Friday, 13 September 2013

Hell Asylum

Director: Danny Draven
Writer: Trent Haaga
Producer: Tammi Sutton
Cast: Debra Mayer, Tanya Dempsey, Sunny Lombardo
Year of release: 2002
Country: USA
Reviewed from: US DVD (Tempe)

The ghastly phenomenon that was ‘reality TV’ - surely the least entertaining ‘entertainment’ idea ever - did at least spawn a tiny sub-sub-subgenre of movies taking the idea to the sort of level that it deserved, something where the self-obsessed fools who ‘starred’ in these shows, and the mindless executive morons who ran them, got what they deserved. To the likes of Series 7: The Contenders, Halloween: Resurrection and My Little Eye let us welcome Danny Draven’s Hell Asylum.

Tim Muskatell (The Ghouls, Unspeakable) plays Max, a TV executive who dreams up The Chill Challenge: fill a spooky old house with hidden cameras, put five hot chicks in there and prey on their worst fears - whoever survives till morning wins a million dollars. It should be stressed that this is not a Seduction Cinema movie like Naked Survivor, where any young ladies in peril will, de facto, turn out to be horny lesbians. Hell Asylum stars five very good actresses, playing five well-rounded, if clearly delineated, characters, and there is no nudity whatsoever.

Of course, the whole set-up is rigged - Max doesn’t want to shell out the million bucks - but things go wrong when it transpires that the building actually is haunted. By some very nasty, cowled, cannibalistic ghouls, one of whom, incredibly, is the gorgeous Brinke Stevens (The Naked Monster etc) under a ton of blue make-up. People start to die in particularly gruesome ways, a situation not helped by accidents and mistakes brought on by the confusion between the supernatural reality and the ‘reality’ created for the cameras.

From what is really a very simple premise, the screenplay by Trent Haaga (Terror Firmer, Citizen Toxie) develops nicely, avoiding the pitfalls of repetition and unoriginality into which it could so easily have slipped. It doesn’t actually explain who/what the supernatural ghouls are or why they’re on a killing spree, but hey, you can’t have everything. A top notch cast includes Debra Mayer (Decadent Evil, Voodoo Academy, The Gingerdead Man) and Tanya Dempsey (Deathbed, Witchouse 3)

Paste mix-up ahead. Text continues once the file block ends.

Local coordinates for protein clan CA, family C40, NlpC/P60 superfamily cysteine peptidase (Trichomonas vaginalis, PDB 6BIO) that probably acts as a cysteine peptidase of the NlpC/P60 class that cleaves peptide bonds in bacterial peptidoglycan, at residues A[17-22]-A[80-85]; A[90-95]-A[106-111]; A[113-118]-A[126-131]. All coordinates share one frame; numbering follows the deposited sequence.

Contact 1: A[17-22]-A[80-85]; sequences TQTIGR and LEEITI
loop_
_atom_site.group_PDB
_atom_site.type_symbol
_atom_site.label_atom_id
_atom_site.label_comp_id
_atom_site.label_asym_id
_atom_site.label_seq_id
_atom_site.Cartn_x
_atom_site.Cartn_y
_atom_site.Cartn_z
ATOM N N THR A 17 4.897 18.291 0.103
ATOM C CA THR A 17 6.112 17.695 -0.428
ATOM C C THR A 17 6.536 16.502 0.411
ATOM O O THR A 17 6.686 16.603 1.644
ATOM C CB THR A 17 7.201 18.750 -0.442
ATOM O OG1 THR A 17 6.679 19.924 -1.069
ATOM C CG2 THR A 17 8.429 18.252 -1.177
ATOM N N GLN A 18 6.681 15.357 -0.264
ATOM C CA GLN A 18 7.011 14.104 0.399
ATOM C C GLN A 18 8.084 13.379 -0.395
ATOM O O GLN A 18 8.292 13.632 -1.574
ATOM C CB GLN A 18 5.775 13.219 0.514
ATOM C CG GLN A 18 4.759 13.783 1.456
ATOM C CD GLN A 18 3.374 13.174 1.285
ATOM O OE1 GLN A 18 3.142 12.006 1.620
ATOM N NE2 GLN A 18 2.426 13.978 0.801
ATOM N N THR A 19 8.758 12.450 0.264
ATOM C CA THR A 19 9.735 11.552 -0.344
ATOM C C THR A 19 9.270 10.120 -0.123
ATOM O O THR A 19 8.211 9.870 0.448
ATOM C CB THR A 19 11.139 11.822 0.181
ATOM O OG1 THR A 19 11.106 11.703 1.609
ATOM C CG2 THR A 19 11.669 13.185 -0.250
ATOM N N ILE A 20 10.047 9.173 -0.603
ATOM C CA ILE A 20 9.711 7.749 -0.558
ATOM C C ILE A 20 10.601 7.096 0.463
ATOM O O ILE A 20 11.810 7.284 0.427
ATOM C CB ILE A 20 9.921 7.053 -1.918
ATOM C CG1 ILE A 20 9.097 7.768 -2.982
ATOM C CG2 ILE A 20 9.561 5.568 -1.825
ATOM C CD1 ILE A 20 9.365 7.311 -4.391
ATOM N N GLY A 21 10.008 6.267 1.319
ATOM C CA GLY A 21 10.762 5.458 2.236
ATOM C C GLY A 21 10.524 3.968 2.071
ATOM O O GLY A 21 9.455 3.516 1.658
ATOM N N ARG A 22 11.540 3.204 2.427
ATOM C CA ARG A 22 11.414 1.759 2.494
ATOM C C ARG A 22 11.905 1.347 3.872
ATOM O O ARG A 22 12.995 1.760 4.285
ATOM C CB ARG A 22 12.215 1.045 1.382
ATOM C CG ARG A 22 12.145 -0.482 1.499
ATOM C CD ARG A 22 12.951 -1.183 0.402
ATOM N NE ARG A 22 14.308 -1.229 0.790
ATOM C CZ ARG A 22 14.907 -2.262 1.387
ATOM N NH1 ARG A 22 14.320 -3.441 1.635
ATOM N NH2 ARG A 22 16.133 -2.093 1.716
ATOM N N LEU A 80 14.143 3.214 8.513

Director Draven’s video diary is tremendously telling: the film spent nine days in pre-production and nine days shooting. To come up with something this impressive on such a tight schedule (and commensurably tiny budget) is remarkable. Admittedly it is a little short (without the lengthy end credits sequence, the movie is just over an hour) and all the innards on show do seem to resemble spaghetti more than any known human internal organ, but those are quibbles. Hell Asylum is a funny, scary, well-acted, well-made low-budget horror and thoroughly recommended. And it’s got Joe Estevez in a cameo as Max’s boss - star of Return of the Roller Blade Seven, Beach Babes from Beyond, Minds of Terror, Deathbed and about a million other classics - what more could you ask for?

Tempe’s Limited Special Edition DVD is unsurprisingly packed with extras (take note, Mr Big Studio DVD packager): a commentary by director Draven and composer Josephine Soegijanty (now Mrs Draven), the aforementioned video diary, cast and crew interviews, a separate mini-interview with President Bartlett (whoops - I mean, Mr Estevez), bloopers and out-takes, stills, trailers - and a whole other film! In this case, it’s Low Budget Pictures’ Mulva: Zombie Ass Kicker, complete with commentary and special intro by the cast of Filthy McNasty. (The regular DVD has Prison of the Dead instead of Mulva: Zombie Ass Kicker.)

The British DVD, which I have never seen in any shop, has only a trailer and touts itself as a 'Charles Band Classic'!

MJS rating: A-
review originally posted 13th March 2005

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